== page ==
to 74 in two weeks. The surgeon of the Sixty-second Pennsylvania reported equally favorably, and stated that two companies of the regiment who had used it faithfully for two weeks presented a sick report of only four men. Much prejudice and aversion, however, had to be overcome in inducing the men to take it, and I scarcely think it would have been practicable to have forced it upon the whole army. Fortunately there was no necessity for this.
In order to secure some comforts for the sick in the regimental hospitals I attempted to show the surgeons how to create and to use a hospital fund. The regimental commissaries strenuously opposed this, on account of the inconvenience to themselves. The first paragraph of General Orders, Numbers 9, Army of the Potomac, September 9, 1861, however, enjoined this upon them as a duty, and in the course of some four or five months we succeeded in getting the system pretty generally established.
As cold weather came on I judged it necessary to make some provision for warming the tents. A very ingenious plan having been proposed by Brigade Surgeon McRuer, which had received the approval of General Heintzelman and other officers of experience, I directed Dr. McRuer to visit every division of the army, and to construct one of his furnaces for a model. This duty he performed. Some of course were found to object to it, but it was generally well received and found to contribute much to the comfort of the men. Some, however, still used the Crimean pit, and others succeeded in getting stoves. A cheap and convenient stove, and one readily transported, the make of Mr. Hainsworth, of Newport, Ky., was introduced into the army and found to answer well. It was the general understanding that the army was not to go into winter quarters, and therefore I did not recommend the housing of the men until the middle of January, 1862; but in December, 1861, learning that some of the regiments were excavating pits in the ground and covering them with their tents, I hastened to object strenuously to this plan. I suggested inclosures of rails or palisades some three feet high, to be roofed over with the tents. The excavation could not be kept dry or well ventilated, and certainly would not be kept in good police; all of which objections would be obviated by the above-ground inclosure. This plan was adopted in a number of camps I visited, and they presented an air of comfort that was very gratifying. Later in the season I recommended the Chester hut, with roof ventilation, as used so successfully at Balaklava.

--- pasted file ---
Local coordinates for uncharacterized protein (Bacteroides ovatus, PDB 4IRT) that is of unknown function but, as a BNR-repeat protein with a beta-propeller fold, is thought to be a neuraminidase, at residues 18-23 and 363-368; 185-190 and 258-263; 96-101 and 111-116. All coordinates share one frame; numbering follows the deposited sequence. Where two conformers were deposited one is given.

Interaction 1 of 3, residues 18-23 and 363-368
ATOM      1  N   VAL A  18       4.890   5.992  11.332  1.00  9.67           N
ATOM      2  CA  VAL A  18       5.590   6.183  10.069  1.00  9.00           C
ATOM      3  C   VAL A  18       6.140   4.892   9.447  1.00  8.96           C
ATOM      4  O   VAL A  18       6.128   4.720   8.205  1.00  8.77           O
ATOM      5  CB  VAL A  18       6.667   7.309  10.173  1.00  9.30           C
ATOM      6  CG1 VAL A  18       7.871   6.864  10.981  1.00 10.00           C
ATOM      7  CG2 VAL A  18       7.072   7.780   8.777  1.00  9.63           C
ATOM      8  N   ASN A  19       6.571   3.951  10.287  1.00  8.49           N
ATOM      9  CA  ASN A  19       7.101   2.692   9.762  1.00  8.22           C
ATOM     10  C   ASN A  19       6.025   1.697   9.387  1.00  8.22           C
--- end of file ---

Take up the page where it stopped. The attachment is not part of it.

Protection of the men against the contagion of small-pox of course received constant attention. While the Army of the Potomac was in process of organization small-pox was prevailing rather extensively in several of the districts from which the troops were being drawn. It was unsafe to travel without protection over any railway in the country. The city of Washington was infected, as I knew from the number of applications made to me by the authorities for the use of our small-pox ambulances to convey city patients to the pest-house. An eruptive-fever hospital had been established before I took charge of the army. Under the excellent arrangements made in that establishment by Dr. Thomas, the surgeon in charge, but little risk was incurred of the propagation of the disease to the camps. Orders were issued and reiterated for the vaccination of all volunteers unprotected. I also recommended that an order should be published requiring that all recruits for the Army of the Potomac should be vaccinated before they were put en route from their rendezvous, and that they should be carefully inspected as to this immediately upon their arrival. Not satisfied with what had been done, I.